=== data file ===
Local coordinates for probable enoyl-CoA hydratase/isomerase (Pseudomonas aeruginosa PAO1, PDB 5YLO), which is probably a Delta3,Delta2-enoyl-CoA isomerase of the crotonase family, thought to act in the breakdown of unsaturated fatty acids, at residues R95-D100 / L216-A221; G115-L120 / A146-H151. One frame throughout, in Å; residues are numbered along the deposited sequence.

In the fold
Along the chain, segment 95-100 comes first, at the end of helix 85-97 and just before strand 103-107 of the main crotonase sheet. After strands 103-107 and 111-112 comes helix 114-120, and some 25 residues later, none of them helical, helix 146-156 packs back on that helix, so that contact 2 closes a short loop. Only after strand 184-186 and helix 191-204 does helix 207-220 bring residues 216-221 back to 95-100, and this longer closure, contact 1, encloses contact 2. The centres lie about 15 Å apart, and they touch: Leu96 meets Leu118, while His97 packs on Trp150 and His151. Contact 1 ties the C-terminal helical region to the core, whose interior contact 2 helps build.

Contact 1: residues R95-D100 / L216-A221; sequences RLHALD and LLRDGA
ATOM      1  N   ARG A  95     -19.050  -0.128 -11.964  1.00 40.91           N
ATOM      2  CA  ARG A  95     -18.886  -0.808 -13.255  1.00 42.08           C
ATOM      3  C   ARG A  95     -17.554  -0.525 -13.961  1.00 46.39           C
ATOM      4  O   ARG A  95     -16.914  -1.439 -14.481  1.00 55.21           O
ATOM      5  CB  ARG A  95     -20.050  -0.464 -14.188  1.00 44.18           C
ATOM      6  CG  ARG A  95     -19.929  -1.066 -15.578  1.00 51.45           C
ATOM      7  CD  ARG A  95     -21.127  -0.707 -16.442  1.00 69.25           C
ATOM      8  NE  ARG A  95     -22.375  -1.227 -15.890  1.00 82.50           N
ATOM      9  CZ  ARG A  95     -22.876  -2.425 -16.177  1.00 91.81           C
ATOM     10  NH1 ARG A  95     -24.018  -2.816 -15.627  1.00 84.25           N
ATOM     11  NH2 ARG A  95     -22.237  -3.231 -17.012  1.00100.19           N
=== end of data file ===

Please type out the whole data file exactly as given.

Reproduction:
Local coordinates for probable enoyl-CoA hydratase/isomerase (Pseudomonas aeruginosa PAO1, PDB 5YLO), which is probably a Delta3,Delta2-enoyl-CoA isomerase of the crotonase family, thought to act in the breakdown of unsaturated fatty acids, at residues R95-D100 / L216-A221; G115-L120 / A146-H151. One frame throughout, in Å; residues are numbered along the deposited sequence.

In the fold
Along the chain, segment 95-100 comes first, at the end of helix 85-97 and just before strand 103-107 of the main crotonase sheet. After strands 103-107 and 111-112 comes helix 114-120, and some 25 residues later, none of them helical, helix 146-156 packs back on that helix, so that contact 2 closes a short loop. Only after strand 184-186 and helix 191-204 does helix 207-220 bring residues 216-221 back to 95-100, and this longer closure, contact 1, encloses contact 2. The centres lie about 15 Å apart, and they touch: Leu96 meets Leu118, while His97 packs on Trp150 and His151. Contact 1 ties the C-terminal helical region to the core, whose interior contact 2 helps build.

Contact 1: residues R95-D100 / L216-A221; sequences RLHALD and LLRDGA
ATOM      1  N   ARG A  95     -19.050  -0.128 -11.964  1.00 40.91           N
ATOM      2  CA  ARG A  95     -18.886  -0.808 -13.255  1.00 42.08           C
ATOM      3  C   ARG A  95     -17.554  -0.525 -13.961  1.00 46.39           C
ATOM      4  O   ARG A  95     -16.914  -1.439 -14.481  1.00 55.21           O
ATOM      5  CB  ARG A  95     -20.050  -0.464 -14.188  1.00 44.18           C
ATOM      6  CG  ARG A  95     -19.929  -1.066 -15.578  1.00 51.45           C
ATOM      7  CD  ARG A  95     -21.127  -0.707 -16.442  1.00 69.25           C
ATOM      8  NE  ARG A  95     -22.375  -1.227 -15.890  1.00 82.50           N
ATOM      9  CZ  ARG A  95     -22.876  -2.425 -16.177  1.00 91.81           C
ATOM     10  NH1 ARG A  95     -24.018  -2.816 -15.627  1.00 84.25           N
ATOM     11  NH2 ARG A  95     -22.237  -3.231 -17.012  1.00100.19           N